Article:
- J. Sadler Richards, Conservation Management Systems - A Division of
Ecologistics Ltd., Lucan, Ont.
Evaluation Summary (Tech. Transfer Report Summaries)
View / Download Final Report [122 KB pdf]
Associated SWEEP/LSP Research
Completed: January, 1992
cover crop, red clover, erosion control, conservation cropping, residue
cover, chemical kill, mechanical kill, corn, chisel plow, no-till
In 1987-90 seven trials were conducted in Middlesex and Huron Counties
in southwestern Ontario to study the effect of time and method of control
of a red clover cover crop on the growth and yield of corn. Drought conditions
during late spring and summer in 1988-89 affected the performance of the
cover crop and main (corn) crop. Excessively moist conditions in the spring
of 1990 affected plant emergence and final plant stand especially on the
spring tillage treatment.
Results from three years of study indicate that in general those treatments
which included the use of a mechanical method for controlling red clover
resulted in grain corn yields approximately 11% higher than those achieved
with the average no-till treatments, although the effect was not always
statistically significant. However, this may be related to the previous
crop stubble. Those sites which had red clover underseeded to winter wheat
reported the greatest reduction in grain corn yield under no-till conditions
compared to sites which had oats or oats and barley as the stubble crop.
Under mechanical methods of red clover control the amount of soil surface
residue cover left after planting was unacceptable from an erosion control
standpoint. The chemical kill treatments provided somewhat lower corn grain
yield with excellent residue cover remaining after planting. The mechanical
kill treatment using the chisel plough produced yields which were similar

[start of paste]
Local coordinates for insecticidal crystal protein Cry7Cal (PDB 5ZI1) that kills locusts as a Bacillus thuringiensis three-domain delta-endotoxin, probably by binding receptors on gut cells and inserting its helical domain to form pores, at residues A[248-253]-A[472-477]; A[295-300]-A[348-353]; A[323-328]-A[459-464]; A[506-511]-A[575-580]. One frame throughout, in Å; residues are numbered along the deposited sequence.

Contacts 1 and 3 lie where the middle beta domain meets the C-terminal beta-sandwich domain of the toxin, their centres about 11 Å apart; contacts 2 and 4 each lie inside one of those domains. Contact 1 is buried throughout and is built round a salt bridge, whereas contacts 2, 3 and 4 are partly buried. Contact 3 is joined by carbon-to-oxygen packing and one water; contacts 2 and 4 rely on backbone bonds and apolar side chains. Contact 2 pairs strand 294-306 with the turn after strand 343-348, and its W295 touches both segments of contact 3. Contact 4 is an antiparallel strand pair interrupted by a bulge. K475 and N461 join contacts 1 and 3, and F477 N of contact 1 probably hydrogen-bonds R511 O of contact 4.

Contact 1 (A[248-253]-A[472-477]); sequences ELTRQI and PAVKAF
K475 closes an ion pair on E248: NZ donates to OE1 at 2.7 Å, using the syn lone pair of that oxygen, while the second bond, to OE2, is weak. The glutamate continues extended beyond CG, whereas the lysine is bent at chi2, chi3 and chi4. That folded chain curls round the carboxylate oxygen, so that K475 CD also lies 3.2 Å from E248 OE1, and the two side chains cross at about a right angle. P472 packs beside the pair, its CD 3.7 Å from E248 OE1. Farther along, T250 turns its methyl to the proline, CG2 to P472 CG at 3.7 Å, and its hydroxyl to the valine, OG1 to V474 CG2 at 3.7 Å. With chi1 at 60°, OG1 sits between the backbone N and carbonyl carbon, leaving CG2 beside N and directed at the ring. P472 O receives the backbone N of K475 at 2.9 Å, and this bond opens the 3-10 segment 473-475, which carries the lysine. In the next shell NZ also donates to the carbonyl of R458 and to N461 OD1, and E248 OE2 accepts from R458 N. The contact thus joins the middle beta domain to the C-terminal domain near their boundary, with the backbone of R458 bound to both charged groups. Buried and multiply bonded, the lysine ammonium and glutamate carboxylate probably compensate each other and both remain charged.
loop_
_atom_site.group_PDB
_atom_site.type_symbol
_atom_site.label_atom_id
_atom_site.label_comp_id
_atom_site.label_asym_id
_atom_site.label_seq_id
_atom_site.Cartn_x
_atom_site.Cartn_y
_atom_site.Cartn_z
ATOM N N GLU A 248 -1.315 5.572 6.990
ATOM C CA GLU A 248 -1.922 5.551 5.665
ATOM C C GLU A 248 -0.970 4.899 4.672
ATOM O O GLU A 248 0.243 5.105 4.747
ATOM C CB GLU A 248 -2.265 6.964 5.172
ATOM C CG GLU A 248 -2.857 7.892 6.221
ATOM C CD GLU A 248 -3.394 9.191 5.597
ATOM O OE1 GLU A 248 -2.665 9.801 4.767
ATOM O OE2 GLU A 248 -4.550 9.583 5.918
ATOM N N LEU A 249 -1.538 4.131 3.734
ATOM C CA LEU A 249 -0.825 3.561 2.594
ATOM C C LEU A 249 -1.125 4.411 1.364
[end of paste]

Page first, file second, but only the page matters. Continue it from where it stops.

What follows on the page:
to the October chemical kill treatments and may he used as an alternative
to using the moldboard plough.
The amount of dry matter collected from each of the treatment plots was
related to the date and method of control of the red clover. The chemical
treatment applied in May recorded the greatest amount of dry matter after
planting followed by the April timing whereas the least amount (if any)
was collected on the moldboard plough treatments.
Results of the rainfall simulation indicated that the mechanical kill
treatments (moldboard and chisel plough) recorded significantly higher runoff
volumes, soil losses as well as total phosphorus losses compared to either
of the chemical kill treatments (October and April). The difference in the
results obtained for the chemical kill treatments for the above parameters
were not significant indicating that the time of the red clover kill did
not affect the erosion control of these treatments. In addition, no significant
differences between the chisel and moldboard plough treatments were reported
for these parameters.
(From Technology Transfer Report Summaries - A. Hayes, L. Cruickshank,
This three year study evaluated the effects on residue levels and corn
performance of various chemical and mechanical kill methods and times of
kill, of a red clover cover crop.
Treatments consisted of chemical kill, mechanical kill with moldboard
plow, and mechanical kill with chisel plow in either fall or spring. The
chemical kill treatments were no-till planted. Measurements taken were soil
residue cover, red clover above ground dry matter, corn plant emergence,
corn plant height, 50% silking date, corn yield and associated factors.